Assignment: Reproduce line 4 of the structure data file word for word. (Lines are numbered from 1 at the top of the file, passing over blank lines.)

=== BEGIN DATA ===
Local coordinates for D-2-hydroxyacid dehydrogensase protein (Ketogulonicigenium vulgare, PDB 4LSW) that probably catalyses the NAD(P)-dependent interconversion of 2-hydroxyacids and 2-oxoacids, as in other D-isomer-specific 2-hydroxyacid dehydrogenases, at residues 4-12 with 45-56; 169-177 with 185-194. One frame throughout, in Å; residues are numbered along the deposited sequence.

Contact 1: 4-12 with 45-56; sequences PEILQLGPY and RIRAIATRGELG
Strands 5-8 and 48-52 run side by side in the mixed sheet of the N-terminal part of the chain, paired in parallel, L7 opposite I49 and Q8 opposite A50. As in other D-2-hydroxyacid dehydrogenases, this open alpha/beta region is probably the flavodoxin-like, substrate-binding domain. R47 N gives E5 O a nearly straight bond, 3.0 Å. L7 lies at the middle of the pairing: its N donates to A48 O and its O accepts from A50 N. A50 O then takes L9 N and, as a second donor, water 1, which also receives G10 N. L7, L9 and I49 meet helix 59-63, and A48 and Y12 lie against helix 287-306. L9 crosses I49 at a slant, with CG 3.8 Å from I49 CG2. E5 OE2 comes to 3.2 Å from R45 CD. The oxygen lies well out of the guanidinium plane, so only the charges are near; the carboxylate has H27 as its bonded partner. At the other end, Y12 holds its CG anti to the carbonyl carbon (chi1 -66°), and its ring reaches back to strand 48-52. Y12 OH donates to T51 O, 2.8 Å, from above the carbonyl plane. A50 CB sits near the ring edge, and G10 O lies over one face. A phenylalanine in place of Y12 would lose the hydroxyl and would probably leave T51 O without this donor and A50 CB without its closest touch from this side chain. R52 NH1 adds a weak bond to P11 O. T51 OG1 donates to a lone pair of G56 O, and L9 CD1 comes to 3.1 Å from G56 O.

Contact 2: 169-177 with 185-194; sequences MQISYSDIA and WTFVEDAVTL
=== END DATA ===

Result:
Contact 2: 169-177 with 185-194; sequences MQISYSDIA and WTFVEDAVTL